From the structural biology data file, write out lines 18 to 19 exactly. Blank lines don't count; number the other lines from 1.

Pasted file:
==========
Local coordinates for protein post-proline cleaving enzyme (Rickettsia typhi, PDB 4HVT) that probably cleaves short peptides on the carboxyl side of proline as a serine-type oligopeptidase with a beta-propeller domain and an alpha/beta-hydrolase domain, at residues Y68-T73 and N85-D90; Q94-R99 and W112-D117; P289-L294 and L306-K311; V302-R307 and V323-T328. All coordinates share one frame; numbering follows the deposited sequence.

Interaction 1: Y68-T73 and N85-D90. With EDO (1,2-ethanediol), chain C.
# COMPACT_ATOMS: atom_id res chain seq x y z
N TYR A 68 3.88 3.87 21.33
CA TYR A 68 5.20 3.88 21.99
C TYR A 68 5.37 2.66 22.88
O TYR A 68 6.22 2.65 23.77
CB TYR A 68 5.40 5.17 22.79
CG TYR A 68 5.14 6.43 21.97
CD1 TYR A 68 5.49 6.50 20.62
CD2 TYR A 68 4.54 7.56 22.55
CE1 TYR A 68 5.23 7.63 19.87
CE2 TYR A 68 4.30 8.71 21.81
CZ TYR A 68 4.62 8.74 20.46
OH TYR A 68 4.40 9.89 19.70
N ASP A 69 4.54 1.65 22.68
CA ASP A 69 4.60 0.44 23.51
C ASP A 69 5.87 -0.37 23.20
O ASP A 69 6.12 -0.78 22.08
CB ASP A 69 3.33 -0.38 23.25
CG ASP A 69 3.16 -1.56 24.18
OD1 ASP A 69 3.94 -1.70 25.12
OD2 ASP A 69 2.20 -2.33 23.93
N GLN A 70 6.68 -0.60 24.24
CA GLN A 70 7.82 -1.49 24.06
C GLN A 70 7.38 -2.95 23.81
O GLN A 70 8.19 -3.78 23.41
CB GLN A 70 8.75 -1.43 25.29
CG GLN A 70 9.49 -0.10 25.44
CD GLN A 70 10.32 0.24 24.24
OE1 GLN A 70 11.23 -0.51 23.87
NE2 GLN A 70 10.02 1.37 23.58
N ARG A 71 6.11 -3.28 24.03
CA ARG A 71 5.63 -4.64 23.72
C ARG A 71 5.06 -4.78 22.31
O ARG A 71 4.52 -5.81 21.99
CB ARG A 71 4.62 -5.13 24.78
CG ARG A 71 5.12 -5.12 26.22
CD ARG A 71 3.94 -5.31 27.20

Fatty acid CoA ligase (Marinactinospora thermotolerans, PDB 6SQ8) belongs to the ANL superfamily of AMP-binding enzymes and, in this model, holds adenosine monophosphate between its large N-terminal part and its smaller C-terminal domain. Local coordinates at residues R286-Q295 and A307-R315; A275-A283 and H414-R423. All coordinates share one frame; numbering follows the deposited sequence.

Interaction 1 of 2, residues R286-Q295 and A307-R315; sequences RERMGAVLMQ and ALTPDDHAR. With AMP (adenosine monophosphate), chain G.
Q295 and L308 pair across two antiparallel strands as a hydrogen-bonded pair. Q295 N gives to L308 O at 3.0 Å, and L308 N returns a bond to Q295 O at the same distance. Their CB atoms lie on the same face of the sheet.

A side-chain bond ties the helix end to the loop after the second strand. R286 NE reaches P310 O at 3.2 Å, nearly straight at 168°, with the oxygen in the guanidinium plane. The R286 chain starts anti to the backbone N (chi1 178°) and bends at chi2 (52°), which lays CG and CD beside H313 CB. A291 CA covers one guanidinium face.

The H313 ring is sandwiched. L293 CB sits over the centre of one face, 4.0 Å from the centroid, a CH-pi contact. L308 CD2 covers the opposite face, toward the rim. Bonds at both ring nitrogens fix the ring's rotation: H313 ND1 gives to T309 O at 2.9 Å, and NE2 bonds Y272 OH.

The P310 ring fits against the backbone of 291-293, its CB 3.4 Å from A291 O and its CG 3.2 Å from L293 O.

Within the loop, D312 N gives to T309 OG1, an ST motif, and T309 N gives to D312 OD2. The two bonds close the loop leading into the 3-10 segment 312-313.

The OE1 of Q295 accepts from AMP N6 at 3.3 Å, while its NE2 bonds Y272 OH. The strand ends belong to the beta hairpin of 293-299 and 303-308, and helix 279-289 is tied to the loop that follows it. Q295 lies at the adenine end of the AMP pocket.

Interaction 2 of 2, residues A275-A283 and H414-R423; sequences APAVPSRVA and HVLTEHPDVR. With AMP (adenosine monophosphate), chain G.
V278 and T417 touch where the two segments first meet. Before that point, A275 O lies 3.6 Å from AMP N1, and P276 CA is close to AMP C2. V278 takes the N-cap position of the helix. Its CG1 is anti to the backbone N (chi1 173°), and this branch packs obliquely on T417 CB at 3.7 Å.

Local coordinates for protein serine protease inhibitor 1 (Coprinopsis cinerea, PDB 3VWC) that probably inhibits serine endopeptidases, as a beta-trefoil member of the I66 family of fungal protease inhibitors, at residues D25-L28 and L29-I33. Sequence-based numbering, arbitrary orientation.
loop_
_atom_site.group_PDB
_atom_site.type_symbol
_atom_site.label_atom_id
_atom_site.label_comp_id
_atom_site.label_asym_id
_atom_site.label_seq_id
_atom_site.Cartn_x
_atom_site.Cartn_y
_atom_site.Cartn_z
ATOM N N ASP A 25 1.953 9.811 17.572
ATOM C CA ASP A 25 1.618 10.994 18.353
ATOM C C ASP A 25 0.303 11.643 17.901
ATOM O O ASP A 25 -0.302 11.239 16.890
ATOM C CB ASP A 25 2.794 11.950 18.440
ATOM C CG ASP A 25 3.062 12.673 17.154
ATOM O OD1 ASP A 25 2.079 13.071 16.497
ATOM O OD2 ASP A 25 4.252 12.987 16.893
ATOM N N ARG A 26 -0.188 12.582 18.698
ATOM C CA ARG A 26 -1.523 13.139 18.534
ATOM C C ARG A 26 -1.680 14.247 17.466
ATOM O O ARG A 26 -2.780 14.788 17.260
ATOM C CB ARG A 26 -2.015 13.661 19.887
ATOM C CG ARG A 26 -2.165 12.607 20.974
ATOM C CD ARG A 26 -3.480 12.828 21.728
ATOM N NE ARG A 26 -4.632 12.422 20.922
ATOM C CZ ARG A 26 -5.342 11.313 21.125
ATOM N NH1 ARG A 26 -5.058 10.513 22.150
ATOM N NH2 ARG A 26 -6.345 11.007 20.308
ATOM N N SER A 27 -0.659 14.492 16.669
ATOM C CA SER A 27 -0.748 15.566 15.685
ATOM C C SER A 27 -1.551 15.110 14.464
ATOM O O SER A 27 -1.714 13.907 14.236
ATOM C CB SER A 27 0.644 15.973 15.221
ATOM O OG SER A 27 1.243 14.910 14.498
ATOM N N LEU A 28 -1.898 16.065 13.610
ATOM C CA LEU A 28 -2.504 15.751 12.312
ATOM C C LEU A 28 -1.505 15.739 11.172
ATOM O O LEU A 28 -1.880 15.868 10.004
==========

C ASP A 69 5.87 -0.37 23.20
O ASP A 69 6.12 -0.78 22.08